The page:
As shown in Fig. 1, a total of 413 potentially eligible articles were identified by searching the five databases and the reference lists of the retrieved studies. Of these, 53 duplicate articles were excluded. After reading the titles, a further 152 articles were excluded (52 irrelevant papers, 36 animal experiments, 46 reviews and 18 case reports). After reading the abstracts, 181 additional articles were excluded (31 irrelevant papers, 12 animal experiments, 59 reviews, 71 uncontrolled trials, and 8 case reports). Among the remaining 27 articles, 23 concerned prevention and 4 concerned treatment. After assessing the complete texts, 16 of the 23 prevention-related articles were excluded because they were non-randomized controlled trials (nRCTs). The four treatment-related articles included two RCTs and two nRCTs. The two RCTs were meeting abstracts and one  of them was excluded because outcome parameters could not be extracted (i.e., survival rate was not reported, and the exact number of cases showing a CR was not available). The remaining three articles were included regardless of whether or not they were RCTs, as controlled trials related to treatment were limited. Thus, seven RCTs [9, 24, 25, 33,34,35,36] on prevention and three on treatment (two nRCTs [37, 38] and one RCT ) were finally analyzed.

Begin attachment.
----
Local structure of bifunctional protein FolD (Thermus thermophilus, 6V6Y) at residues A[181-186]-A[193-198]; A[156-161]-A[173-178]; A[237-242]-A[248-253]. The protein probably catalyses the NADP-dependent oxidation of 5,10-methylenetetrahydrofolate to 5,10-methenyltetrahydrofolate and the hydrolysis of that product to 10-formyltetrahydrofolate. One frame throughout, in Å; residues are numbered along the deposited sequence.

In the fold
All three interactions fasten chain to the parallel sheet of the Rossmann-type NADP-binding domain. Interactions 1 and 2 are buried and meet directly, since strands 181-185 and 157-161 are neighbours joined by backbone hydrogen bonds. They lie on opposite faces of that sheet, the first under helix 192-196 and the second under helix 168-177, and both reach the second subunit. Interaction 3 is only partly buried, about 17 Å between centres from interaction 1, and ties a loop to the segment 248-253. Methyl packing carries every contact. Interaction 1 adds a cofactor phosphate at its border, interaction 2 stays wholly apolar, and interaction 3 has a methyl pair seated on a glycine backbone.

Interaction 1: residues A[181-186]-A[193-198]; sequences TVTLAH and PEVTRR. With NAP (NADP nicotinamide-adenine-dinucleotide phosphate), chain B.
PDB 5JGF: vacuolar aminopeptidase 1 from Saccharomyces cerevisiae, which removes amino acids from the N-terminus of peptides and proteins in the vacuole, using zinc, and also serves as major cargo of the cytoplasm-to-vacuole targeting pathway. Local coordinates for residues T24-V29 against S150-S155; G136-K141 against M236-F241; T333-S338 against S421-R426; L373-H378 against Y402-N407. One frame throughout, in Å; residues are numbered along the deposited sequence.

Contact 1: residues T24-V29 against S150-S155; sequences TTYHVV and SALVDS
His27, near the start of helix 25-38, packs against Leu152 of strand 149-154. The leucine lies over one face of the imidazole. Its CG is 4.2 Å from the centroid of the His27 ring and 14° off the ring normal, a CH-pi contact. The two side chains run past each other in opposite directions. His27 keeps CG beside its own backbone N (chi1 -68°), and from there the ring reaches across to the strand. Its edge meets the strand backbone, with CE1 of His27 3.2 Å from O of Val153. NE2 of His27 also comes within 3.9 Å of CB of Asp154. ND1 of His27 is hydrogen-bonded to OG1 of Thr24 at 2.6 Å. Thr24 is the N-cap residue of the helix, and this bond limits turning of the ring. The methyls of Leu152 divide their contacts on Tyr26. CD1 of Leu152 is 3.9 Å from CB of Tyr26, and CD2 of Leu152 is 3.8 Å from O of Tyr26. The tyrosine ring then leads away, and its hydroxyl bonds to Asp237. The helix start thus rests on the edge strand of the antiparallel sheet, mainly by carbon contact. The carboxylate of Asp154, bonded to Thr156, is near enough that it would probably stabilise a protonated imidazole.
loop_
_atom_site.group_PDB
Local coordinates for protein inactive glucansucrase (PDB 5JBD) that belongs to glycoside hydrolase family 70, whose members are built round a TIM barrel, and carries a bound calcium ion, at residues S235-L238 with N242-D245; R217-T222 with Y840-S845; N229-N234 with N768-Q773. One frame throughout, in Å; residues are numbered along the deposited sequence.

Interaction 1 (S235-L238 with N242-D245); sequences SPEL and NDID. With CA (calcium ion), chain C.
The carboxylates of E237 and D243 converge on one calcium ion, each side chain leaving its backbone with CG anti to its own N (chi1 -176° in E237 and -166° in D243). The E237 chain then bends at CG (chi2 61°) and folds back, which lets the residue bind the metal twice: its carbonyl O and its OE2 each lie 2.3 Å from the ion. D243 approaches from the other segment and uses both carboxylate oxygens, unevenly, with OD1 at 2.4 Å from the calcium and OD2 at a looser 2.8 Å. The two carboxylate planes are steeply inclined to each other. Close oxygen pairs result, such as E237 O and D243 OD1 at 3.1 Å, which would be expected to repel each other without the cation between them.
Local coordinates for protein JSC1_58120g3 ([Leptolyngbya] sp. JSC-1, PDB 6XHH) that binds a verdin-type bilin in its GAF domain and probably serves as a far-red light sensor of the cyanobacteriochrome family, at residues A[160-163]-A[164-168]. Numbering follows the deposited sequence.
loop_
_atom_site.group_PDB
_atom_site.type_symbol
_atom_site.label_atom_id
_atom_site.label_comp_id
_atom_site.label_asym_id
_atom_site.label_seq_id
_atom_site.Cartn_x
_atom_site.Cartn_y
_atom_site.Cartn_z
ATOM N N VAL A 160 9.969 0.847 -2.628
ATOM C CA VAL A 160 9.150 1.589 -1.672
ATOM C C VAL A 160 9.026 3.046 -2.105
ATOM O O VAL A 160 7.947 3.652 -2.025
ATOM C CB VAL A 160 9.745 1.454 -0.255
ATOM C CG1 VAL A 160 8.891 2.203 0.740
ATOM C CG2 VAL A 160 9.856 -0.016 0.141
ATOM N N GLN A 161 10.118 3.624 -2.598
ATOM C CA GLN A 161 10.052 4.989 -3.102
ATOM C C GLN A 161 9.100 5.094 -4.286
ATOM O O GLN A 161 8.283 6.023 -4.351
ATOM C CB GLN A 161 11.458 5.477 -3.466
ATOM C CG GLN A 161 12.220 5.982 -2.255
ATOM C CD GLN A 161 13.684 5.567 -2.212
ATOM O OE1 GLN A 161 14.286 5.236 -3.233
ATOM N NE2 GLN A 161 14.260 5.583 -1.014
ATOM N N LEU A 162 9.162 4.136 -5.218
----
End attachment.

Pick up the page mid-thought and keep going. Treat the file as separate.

Characteristics of the included studies